I am an 11 year veteran of PAW. In the years I have been active with PAW I have seen lots of exceptionally devoted people, who give selflessly to the cause of rescuing homeless animals. However, often their efforts are undermined by a handful of power-trippy, misguided individuals, who single-handedly impose faulty policies.
In 2008, for example, only about 40 dogs were adopted out to the tune of over $170,000 (the tax form is online). This amount of money is up to 10 times what many other rescues spend to place a similar number of dogs. Scores of applications for dogs were denied unilaterally by a small number of people "in charge" of PAW, often unbeknownst to the rest of the volunteers or the public. The reasons for denying dog adoptions are as varied as they are strange, at times: from applicants' address (yes, that's right) to applicant's possible grandchildren in the future. One couple was denied a dog because they live "in that part of town" where leash laws are not always respected (no evidence that this couple disrespected any leash laws). I was nearly denied my own dog because I "might" at some have a grandchild (my dog is aggressive to small kids) and my other dog (also from PAW) would be a "bad influence" on him. There is no possibility that my grandchild, if any (still none), would live in my house, and my other dog is separated from the other pets, so she does not wield a "bad influence" on my Clooney, who has been happily with us for over two years now.
PAW downplays the fact that more of its dogs are kept in paid boarding than in foster homes. As of 2008 (when I last volunteered with them), as a result of denied applications, dogs could stay in boarding for months on end, up to a year or more sometimes. To be fair, efforts are made to take these dogs out for walks, but even with the walks the conditions of this boarding arrangement are not ideal (barring a total emergency, I would not leave my dogs there even for a weekend). It is very stressful for a dog, in particular a young one, to spend so many months caged in boarding, and many develop behavior issues as a result. Both my former PAW dogs had difficult health and behavior issues as a result of prolonged boarding, I believe. PAW Board is not open to discussion of its adoption policies or excessive use of boarding (which incidentally is quite expensive).
The other problem is PAW's bizarre relationship with their primary veterinarian, who was recommended to me unequivically by PAW as the "best in the area." Being trustful of PAW's recommendations, I switched my personal pets to them, and in 2008, one of my pet's congestive heart failure was missed by one of the vets at this clinic. When I confronted the head vet about the missed heart failure, he gave untruthful explanations (that heart failure cannot be seen on an X-ray; not true, which is very basic). When I pressed for a more truthful explanation, he banned me and three more people in my family from walking sick PAW dogs boarded there 24/7 in cages with no outside runs. In August 2008 two young (and friendly) cats were abandoned at the clinic's doorstep. The same head vet ordered his staff to have them picked up by animal control, before any other options had been given a chance to be explored. I addressed the PAW Board with the question of why this seemingly uncaring and questionable (clinically and ethically speaking) veterinarian is practically the only veterinarian PAW associates with. I offered documentation for my position and asked for a discussion of the matter. No discussion was allowed to take place. The Board made a unilateral decision to stay with this vet; no explanation was provided. I requested an explanation. None. Several other concerned people wrote letters requesting explanations. The letters were either ignored or some jumbled attempt was made to suggest that no other practice in the area would offer PAW the services that this clinic offered. This is incorrect. I had called a number of clinics in the area and reported to PAW that similar or better services and discounts were offered by almost all of them. The decision to stay with this clinic is again a personal loyalty and preference of a handful of people "in charge." These people make decisions to exercise their personal loyalties and preferences not only without consulting the rest of the volunteers but, as in this case, keeping volunteers uninformed of certain important facts.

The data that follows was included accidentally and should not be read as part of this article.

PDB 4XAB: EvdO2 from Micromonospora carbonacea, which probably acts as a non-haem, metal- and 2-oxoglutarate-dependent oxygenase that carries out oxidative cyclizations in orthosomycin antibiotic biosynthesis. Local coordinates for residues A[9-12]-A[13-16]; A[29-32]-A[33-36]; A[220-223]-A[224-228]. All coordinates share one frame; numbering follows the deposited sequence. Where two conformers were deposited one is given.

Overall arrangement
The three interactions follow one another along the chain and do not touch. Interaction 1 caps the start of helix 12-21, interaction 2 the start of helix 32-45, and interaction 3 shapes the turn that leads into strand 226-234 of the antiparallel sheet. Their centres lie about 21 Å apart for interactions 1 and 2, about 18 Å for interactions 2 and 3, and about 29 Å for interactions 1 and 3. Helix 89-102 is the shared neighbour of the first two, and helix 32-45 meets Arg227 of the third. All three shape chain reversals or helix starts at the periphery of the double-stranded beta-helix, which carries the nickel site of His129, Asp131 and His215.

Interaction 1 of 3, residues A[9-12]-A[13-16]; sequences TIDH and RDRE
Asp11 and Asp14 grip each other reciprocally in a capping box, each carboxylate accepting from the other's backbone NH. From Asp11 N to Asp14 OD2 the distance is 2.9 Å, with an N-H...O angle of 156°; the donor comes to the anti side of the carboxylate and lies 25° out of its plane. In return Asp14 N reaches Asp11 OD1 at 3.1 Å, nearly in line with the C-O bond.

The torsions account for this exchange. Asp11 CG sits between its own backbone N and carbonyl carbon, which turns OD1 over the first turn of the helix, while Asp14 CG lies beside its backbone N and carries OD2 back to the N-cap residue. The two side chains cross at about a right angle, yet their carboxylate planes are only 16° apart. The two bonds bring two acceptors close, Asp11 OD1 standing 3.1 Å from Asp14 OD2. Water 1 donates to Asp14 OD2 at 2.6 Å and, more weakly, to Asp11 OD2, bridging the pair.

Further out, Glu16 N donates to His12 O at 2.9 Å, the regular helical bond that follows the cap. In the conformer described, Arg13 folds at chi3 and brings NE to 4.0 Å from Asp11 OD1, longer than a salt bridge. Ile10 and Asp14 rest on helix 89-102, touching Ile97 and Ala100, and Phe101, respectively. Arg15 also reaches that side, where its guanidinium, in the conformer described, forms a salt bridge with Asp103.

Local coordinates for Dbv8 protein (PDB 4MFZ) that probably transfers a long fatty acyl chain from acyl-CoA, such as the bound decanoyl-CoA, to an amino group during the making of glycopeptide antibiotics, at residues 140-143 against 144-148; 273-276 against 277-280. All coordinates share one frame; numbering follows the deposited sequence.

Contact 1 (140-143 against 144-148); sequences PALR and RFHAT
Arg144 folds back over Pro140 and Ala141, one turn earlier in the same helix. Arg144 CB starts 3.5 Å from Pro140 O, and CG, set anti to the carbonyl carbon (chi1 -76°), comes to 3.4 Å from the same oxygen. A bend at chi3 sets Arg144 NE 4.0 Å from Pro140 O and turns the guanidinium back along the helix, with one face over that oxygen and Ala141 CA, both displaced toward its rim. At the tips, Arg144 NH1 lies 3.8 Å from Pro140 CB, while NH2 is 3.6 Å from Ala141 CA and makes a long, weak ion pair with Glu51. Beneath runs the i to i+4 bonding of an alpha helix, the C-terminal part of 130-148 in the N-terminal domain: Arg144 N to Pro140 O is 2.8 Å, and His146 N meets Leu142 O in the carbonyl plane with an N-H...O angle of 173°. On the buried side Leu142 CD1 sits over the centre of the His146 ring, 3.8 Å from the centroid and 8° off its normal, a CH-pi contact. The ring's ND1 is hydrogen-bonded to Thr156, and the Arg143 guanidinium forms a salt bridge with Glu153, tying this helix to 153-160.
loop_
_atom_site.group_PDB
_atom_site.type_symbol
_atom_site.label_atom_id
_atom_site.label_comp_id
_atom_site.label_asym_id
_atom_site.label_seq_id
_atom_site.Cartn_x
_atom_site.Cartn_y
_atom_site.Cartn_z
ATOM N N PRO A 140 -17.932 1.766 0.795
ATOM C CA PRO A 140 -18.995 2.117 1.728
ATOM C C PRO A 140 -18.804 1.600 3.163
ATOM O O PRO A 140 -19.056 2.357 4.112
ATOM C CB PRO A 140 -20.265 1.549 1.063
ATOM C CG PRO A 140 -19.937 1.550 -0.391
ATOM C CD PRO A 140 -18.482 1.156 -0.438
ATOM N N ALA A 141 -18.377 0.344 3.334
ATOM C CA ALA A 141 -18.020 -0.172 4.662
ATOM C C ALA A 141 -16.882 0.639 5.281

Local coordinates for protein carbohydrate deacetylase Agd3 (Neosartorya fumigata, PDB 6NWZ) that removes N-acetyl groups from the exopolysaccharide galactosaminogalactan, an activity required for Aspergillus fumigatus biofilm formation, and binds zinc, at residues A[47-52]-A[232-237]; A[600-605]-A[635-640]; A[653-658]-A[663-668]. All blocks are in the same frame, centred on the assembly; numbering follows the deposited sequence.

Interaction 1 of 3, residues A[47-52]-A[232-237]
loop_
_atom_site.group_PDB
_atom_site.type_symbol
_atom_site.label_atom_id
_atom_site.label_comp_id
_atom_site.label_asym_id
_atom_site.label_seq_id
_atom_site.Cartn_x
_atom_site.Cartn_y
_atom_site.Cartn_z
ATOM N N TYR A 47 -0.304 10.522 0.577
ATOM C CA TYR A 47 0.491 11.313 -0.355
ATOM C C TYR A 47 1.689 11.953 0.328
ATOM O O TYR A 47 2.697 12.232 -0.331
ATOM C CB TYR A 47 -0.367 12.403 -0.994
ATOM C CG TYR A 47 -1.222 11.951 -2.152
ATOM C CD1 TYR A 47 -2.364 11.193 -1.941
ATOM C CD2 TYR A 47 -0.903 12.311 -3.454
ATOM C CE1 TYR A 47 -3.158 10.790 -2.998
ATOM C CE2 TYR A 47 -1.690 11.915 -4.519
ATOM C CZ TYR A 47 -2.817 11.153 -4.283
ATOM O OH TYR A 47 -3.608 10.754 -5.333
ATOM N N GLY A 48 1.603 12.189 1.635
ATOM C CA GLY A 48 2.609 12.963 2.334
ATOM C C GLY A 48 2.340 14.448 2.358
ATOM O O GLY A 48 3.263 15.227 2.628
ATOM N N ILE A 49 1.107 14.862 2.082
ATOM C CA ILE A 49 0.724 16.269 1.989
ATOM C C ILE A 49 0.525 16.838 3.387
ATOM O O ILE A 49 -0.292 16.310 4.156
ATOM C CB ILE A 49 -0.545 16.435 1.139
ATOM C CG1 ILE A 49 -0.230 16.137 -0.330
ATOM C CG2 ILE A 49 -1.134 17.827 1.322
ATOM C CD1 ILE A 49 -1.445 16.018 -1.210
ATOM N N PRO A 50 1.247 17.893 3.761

This was a very unfortunate experience. When you spend years supporting a cause, and then it turns out you don't know everything about how the organization is run, it is worrisome. Wrse yet, when you find out the truth, and it is as unattractive as it is in the case of PAW's leaders and their actions, it is very sad and disappointing.